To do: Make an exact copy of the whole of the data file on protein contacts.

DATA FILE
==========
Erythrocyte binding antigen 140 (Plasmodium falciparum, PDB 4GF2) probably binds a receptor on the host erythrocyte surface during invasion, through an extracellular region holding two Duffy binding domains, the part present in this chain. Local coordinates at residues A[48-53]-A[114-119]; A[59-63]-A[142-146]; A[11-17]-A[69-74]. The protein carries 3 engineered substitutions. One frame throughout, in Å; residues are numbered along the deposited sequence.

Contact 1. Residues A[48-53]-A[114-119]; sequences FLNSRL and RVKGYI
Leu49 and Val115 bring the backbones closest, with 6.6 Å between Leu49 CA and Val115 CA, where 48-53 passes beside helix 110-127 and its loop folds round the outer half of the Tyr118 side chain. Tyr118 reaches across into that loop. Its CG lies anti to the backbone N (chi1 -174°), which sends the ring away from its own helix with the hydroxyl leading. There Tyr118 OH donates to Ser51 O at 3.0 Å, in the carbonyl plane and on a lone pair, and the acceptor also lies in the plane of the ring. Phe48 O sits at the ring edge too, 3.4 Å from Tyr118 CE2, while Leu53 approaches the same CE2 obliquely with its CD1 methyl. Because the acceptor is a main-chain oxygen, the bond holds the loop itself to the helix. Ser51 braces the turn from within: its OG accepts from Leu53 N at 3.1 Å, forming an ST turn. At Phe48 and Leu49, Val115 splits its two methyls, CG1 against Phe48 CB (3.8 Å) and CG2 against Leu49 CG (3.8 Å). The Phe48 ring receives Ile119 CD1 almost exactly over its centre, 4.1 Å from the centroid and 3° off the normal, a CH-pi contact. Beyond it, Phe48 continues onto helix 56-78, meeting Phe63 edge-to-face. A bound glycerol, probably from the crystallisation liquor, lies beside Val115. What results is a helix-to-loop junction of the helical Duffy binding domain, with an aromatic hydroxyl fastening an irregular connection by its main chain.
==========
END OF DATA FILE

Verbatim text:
Erythrocyte binding antigen 140 (Plasmodium falciparum, PDB 4GF2) probably binds a receptor on the host erythrocyte surface during invasion, through an extracellular region holding two Duffy binding domains, the part present in this chain. Local coordinates at residues A[48-53]-A[114-119]; A[59-63]-A[142-146]; A[11-17]-A[69-74]. The protein carries 3 engineered substitutions. One frame throughout, in Å; residues are numbered along the deposited sequence.

Contact 1. Residues A[48-53]-A[114-119]; sequences FLNSRL and RVKGYI
Leu49 and Val115 bring the backbones closest, with 6.6 Å between Leu49 CA and Val115 CA, where 48-53 passes beside helix 110-127 and its loop folds round the outer half of the Tyr118 side chain. Tyr118 reaches across into that loop. Its CG lies anti to the backbone N (chi1 -174°), which sends the ring away from its own helix with the hydroxyl leading. There Tyr118 OH donates to Ser51 O at 3.0 Å, in the carbonyl plane and on a lone pair, and the acceptor also lies in the plane of the ring. Phe48 O sits at the ring edge too, 3.4 Å from Tyr118 CE2, while Leu53 approaches the same CE2 obliquely with its CD1 methyl. Because the acceptor is a main-chain oxygen, the bond holds the loop itself to the helix. Ser51 braces the turn from within: its OG accepts from Leu53 N at 3.1 Å, forming an ST turn. At Phe48 and Leu49, Val115 splits its two methyls, CG1 against Phe48 CB (3.8 Å) and CG2 against Leu49 CG (3.8 Å). The Phe48 ring receives Ile119 CD1 almost exactly over its centre, 4.1 Å from the centroid and 3° off the normal, a CH-pi contact. Beyond it, Phe48 continues onto helix 56-78, meeting Phe63 edge-to-face. A bound glycerol, probably from the crystallisation liquor, lies beside Val115. What results is a helix-to-loop junction of the helical Duffy binding domain, with an aromatic hydroxyl fastening an irregular connection by its main chain.